Not everyone is bowing down to the Queen Diva: in a strange gesture that might be some kind of cultural meta-critique but also might be something else entirely, Ben Gibbard of the famous indie band The Postal Service has invited legendary bounce artist Big Freedia to open for the synthpop supergroup on their current American tour. But not everyone is happy about it: the bewildered tweets and vines of concertgoers range from excitement to confusion to dispassionate racism.
Big Freedia, the hardest twerking artist around, is a gender-queer/gender-fluid musician famous for being the face of New Orleans Bounce music — a small sub-genre of hip-hop that uses hyper-sexual call-and-response lyrics over sampled beats and sounds (most ubiquitous is the Triggerman beat). The music has gained an underground popularity in the New Orleans queer scene (leading the genre to sometimes be referred to as Sissy Bounce) with transgender and gender non-conforming artists performing at a variety of clubs and bars.
Big Freedia a tall black man who prefers feminine pronouns — sometimes appearing with luscious locks and other times appearing with shorn and dyed hair — is, despite her enthusiastic and raunchy performances, a soft-spoken and charming person in interviews.
She was the subject of a Pitchfork documentary that explored her life and community: the short film showed insights into her family life, her relationship with her husband, and her indomitable work ethic. It also detailed the violence of the New Orleans streets, and revealed that Our Lady of Bounce not only has been shot more than once, but also packs heat herself. More recently, she has guest-starred in a RuPaul song and music video and a with a Fuse Network reality TV series in the works, Miss Freedia is beginning to see worldwide exposure and mainstream popularity.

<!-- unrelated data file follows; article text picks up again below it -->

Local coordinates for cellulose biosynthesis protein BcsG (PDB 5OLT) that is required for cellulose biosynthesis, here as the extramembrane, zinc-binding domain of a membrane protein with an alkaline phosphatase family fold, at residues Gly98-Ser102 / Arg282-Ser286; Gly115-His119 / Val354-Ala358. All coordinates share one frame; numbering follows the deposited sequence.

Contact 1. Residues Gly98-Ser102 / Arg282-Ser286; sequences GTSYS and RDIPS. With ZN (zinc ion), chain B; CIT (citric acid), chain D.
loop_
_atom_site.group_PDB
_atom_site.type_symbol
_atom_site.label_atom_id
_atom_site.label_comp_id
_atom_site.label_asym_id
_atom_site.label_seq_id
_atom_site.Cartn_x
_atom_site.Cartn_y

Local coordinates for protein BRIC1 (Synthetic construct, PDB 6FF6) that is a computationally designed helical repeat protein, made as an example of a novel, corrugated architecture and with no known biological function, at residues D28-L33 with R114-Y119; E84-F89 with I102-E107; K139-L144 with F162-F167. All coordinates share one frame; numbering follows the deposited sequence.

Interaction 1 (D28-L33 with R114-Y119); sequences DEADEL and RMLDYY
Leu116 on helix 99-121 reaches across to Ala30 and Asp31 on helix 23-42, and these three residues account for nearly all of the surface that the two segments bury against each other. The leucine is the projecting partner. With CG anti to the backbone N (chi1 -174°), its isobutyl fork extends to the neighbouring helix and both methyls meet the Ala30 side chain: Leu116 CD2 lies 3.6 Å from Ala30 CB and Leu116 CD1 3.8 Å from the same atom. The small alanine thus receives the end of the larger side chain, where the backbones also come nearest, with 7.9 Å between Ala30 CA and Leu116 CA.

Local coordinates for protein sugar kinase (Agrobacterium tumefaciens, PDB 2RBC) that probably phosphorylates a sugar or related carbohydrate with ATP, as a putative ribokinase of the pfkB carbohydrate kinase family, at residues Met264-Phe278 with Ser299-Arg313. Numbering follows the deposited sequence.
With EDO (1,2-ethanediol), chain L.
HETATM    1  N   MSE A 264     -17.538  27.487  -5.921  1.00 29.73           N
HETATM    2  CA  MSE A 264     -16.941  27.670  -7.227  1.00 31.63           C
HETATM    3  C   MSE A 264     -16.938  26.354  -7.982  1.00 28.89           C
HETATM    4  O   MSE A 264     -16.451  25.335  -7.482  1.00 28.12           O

Audience members were irritated, seemed to be uncomfortable with Freedia’s brand of sexual expression and questioned whether the performance was “real music.” Men in the stands conspicuously proclaimed their own heterosexuality, and in general the response was uneasy. Workers at food/beer stands confirmed everyone who ordered from them gave the set a negative review.
Tweets from Postal Service fans included loaded words and hashtags like “ghetto” and “#hoodratshit.” Perhaps this sentiment reveals something we may have already known: behind the supposed saccharine sweet sensitivity and sincerity of twee music and culture lies something a little more sinister. This largely heterosexual, largely white audience, with their moans and groans, was saying something about cultures they don’t want to understand.
Of course, not all reaction was negative, and a tweet found by BuzzFeed lightheartedly recounts: “There is literally ass everywhere.” But Big Freedia and her voluptuous back up dancers will continue to soldier on: with upcoming shows at the Afropunk festival in Brooklyn and an appearance at Charlotte Pride in North Carolina, Big Freedia won’t stop twerking any time soon.